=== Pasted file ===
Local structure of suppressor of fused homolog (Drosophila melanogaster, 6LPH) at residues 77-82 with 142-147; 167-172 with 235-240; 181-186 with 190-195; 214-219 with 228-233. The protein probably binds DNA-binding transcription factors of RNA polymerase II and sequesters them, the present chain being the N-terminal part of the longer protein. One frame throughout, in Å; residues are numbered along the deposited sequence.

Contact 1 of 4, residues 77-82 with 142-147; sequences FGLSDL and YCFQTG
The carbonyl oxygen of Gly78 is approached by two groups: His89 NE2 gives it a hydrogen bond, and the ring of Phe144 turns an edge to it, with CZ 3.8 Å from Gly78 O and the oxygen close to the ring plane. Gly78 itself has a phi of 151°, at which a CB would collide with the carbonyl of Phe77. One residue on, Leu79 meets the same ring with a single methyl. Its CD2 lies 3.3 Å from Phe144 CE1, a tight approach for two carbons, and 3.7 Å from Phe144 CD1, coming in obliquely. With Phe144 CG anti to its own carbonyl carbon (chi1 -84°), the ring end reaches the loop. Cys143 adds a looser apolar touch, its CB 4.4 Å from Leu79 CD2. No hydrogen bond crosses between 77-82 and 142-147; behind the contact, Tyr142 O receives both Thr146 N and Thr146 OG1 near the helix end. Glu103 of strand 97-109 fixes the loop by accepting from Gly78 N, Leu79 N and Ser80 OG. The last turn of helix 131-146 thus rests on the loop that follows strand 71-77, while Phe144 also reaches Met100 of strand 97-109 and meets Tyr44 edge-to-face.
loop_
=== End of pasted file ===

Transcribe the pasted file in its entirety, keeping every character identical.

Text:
Local structure of suppressor of fused homolog (Drosophila melanogaster, 6LPH) at residues 77-82 with 142-147; 167-172 with 235-240; 181-186 with 190-195; 214-219 with 228-233. The protein probably binds DNA-binding transcription factors of RNA polymerase II and sequesters them, the present chain being the N-terminal part of the longer protein. One frame throughout, in Å; residues are numbered along the deposited sequence.

Contact 1 of 4, residues 77-82 with 142-147; sequences FGLSDL and YCFQTG
The carbonyl oxygen of Gly78 is approached by two groups: His89 NE2 gives it a hydrogen bond, and the ring of Phe144 turns an edge to it, with CZ 3.8 Å from Gly78 O and the oxygen close to the ring plane. Gly78 itself has a phi of 151°, at which a CB would collide with the carbonyl of Phe77. One residue on, Leu79 meets the same ring with a single methyl. Its CD2 lies 3.3 Å from Phe144 CE1, a tight approach for two carbons, and 3.7 Å from Phe144 CD1, coming in obliquely. With Phe144 CG anti to its own carbonyl carbon (chi1 -84°), the ring end reaches the loop. Cys143 adds a looser apolar touch, its CB 4.4 Å from Leu79 CD2. No hydrogen bond crosses between 77-82 and 142-147; behind the contact, Tyr142 O receives both Thr146 N and Thr146 OG1 near the helix end. Glu103 of strand 97-109 fixes the loop by accepting from Gly78 N, Leu79 N and Ser80 OG. The last turn of helix 131-146 thus rests on the loop that follows strand 71-77, while Phe144 also reaches Met100 of strand 97-109 and meets Tyr44 edge-to-face.
loop_